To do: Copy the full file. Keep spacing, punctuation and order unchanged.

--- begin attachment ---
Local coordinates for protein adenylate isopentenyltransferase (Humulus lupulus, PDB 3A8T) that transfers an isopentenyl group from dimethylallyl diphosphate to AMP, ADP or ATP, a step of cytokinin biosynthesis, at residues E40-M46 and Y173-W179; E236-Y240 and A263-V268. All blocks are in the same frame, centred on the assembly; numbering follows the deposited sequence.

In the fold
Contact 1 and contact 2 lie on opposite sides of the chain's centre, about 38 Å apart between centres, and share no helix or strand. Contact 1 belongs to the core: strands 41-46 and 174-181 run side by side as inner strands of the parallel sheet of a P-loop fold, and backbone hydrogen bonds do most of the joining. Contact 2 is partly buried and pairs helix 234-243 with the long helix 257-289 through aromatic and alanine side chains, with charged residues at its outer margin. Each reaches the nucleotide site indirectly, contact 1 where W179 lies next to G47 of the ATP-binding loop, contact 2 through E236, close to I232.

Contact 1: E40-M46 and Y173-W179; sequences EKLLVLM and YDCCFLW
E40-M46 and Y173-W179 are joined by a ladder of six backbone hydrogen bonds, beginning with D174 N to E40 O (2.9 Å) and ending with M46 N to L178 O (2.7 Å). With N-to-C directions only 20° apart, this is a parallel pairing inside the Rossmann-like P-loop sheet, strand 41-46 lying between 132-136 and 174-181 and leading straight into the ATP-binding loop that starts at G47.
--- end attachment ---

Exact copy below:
Local coordinates for protein adenylate isopentenyltransferase (Humulus lupulus, PDB 3A8T) that transfers an isopentenyl group from dimethylallyl diphosphate to AMP, ADP or ATP, a step of cytokinin biosynthesis, at residues E40-M46 and Y173-W179; E236-Y240 and A263-V268. All blocks are in the same frame, centred on the assembly; numbering follows the deposited sequence.

In the fold
Contact 1 and contact 2 lie on opposite sides of the chain's centre, about 38 Å apart between centres, and share no helix or strand. Contact 1 belongs to the core: strands 41-46 and 174-181 run side by side as inner strands of the parallel sheet of a P-loop fold, and backbone hydrogen bonds do most of the joining. Contact 2 is partly buried and pairs helix 234-243 with the long helix 257-289 through aromatic and alanine side chains, with charged residues at its outer margin. Each reaches the nucleotide site indirectly, contact 1 where W179 lies next to G47 of the ATP-binding loop, contact 2 through E236, close to I232.

Contact 1: E40-M46 and Y173-W179; sequences EKLLVLM and YDCCFLW
E40-M46 and Y173-W179 are joined by a ladder of six backbone hydrogen bonds, beginning with D174 N to E40 O (2.9 Å) and ending with M46 N to L178 O (2.7 Å). With N-to-C directions only 20° apart, this is a parallel pairing inside the Rossmann-like P-loop sheet, strand 41-46 lying between 132-136 and 174-181 and leading straight into the ATP-binding loop that starts at G47.